THE WAY WE LIVE NOW: HOW ARE BRITAIN'S MINORITIES DOING?
One way of observing the power of culture is to look at two groups with similar starting points but rather different outcomes. For example, Indian Sikhs and Pakistani Muslims often arrived in Britain in the 1950s and 1960s from similar backgrounds as small farmers in different parts of the (partitioned) rural Punjab* and Kashmir, and came mainly to do basic manual jobs in British factories. The Sikhs were often slightly better educated, and more of them landed in the generally prosperous south-east of England, but why have they done much better on most conventional measures than the Pakistanis?
Religion made many Muslim Pakistanis* of the pioneer generation feel ambivalent about British life and people, while the Biraderi system of family and clan connections meant strong diaspora links to Kashmir. But something similar was true for many Sikh families too. Both groups also often looked for marriage partners from outside Britain. But where Pakistanis sought, and often still seek, non-English-speaking spouses from their extended family in Pakistan, Sikh marriage partners, if they come from outside Britain at all, are more likely to be from the English-speaking Sikh diaspora. Sikhs also had the advantage of a cultural self-confidence derived from their role in the British empire and from being part of a worldwide immigrant network; moreover, the Sikh religion promotes self-reliance and does not discourage women from working.
There is another important difference concerning language. Sikhs are expected to work with two languages: Punjabi, a written language which is also the language of their sacred scriptures, and English; this contrasts with Pakistanis (from Kashmir), who are expected to operate across four languages: Mirpuri Punjabi at home, an oral language not generally available in written script; Urdu, the language of Islamic preaching and high Islamic culture in South Asia; English; and Quranic Arabic. Moreover, although both religions are similarly rooted in collective ritual, Sikhs will usually expect their children only to attend a gurdwara* on a Saturday morning for religious education. Many Pakistani children, especially in the north of England, are expected to spend two hours a day five days a week for six years from the age of five or six in a madrasa after school, and most of this time is spent learning Quranic Arabic by heart. As Andrey Kosowsky, a Rotherham-based English teacher, has explained: this means that primary schoolchildren are spending more time learning Quranic Arabic by rote than English.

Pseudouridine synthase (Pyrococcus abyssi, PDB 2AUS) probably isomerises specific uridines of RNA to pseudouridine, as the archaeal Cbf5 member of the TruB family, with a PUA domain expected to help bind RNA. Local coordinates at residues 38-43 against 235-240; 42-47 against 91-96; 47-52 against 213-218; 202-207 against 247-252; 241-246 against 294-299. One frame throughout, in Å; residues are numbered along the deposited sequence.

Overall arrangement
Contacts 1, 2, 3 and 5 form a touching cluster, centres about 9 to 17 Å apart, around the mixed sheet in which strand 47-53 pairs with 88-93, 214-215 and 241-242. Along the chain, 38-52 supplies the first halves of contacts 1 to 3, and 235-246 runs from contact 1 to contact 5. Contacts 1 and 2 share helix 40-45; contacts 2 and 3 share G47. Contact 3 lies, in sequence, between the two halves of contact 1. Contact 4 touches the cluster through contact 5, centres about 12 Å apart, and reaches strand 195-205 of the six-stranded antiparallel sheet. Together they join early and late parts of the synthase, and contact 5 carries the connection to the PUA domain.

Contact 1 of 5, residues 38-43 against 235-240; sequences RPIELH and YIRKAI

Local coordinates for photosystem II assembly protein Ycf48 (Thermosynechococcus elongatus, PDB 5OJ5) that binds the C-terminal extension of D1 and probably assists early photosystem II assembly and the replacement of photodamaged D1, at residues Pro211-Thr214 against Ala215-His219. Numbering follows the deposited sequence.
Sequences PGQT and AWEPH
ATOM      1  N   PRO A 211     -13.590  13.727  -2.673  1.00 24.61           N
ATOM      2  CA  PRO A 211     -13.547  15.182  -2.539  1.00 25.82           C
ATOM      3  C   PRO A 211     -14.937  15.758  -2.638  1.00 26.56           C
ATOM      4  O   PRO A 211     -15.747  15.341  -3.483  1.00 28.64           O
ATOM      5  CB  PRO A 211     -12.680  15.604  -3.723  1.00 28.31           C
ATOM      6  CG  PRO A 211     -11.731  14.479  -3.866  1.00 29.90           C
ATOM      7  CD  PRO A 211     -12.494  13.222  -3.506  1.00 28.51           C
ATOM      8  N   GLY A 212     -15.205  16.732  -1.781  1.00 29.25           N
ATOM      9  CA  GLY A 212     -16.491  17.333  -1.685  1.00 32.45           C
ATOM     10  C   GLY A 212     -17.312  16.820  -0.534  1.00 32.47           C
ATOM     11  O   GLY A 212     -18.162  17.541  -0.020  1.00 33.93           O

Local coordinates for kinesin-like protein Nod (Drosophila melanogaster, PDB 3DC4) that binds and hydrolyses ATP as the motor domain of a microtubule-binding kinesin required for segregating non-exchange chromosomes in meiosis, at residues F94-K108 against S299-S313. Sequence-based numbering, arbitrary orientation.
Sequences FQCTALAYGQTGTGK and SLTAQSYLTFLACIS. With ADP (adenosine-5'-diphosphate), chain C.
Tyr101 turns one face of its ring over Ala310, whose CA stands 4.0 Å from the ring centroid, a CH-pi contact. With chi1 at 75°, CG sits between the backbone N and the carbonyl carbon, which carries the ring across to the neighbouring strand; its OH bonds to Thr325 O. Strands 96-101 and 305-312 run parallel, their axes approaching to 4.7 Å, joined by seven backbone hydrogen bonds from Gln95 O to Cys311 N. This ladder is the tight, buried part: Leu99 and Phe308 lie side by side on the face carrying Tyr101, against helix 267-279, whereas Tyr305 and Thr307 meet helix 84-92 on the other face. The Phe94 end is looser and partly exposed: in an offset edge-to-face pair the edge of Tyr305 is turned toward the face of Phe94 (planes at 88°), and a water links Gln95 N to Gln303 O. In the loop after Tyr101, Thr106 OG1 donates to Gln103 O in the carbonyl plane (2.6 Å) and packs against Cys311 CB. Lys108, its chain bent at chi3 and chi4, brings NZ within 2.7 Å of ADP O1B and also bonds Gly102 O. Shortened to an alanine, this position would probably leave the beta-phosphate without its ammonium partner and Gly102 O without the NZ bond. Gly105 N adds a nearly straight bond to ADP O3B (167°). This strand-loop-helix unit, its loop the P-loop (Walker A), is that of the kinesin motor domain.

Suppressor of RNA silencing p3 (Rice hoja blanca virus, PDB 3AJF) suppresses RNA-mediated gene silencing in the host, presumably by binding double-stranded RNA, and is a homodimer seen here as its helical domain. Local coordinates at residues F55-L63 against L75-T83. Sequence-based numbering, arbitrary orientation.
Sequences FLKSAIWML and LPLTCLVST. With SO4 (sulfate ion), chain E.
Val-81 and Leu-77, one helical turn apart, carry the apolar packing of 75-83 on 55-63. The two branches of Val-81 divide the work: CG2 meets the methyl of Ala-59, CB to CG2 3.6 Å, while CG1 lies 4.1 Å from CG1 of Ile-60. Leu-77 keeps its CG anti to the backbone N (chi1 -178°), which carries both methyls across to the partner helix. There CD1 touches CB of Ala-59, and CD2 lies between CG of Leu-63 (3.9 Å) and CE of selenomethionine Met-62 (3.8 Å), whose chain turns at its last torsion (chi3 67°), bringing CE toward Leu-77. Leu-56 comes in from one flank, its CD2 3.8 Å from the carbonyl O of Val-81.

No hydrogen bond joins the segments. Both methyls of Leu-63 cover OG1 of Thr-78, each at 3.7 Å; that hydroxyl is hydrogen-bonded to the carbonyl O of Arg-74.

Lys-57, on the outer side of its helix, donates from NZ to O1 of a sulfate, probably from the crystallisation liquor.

People from both backgrounds often faced similar discrimination when they arrived in Britain. With little help from the authorities, both were thrown back on their own extended family networks and religious institutions. But while Pakistanis drew a defensive shield around themselves (especially when families and women arrived) that both protected and limited them, many more Sikhs by contrast began to battle their way into British society, so that today they are better represented in the professional and managerial class.
One test of who has been upwardly mobile and who hasn't can be found on the British high street — in the corner shops and restaurants run by people of Indian, Pakistani, Bangladeshi and Chinese background. All four of those groups were over-represented in self-employment on the high street in the first generation. Today, rates of self-employment have fallen quite sharply for those of Chinese and Indian background, as the next generation have gone on to become lawyers, accountants and teachers — living the British dream —while many Pakistanis and Bangladeshis remain in low-status self-employment.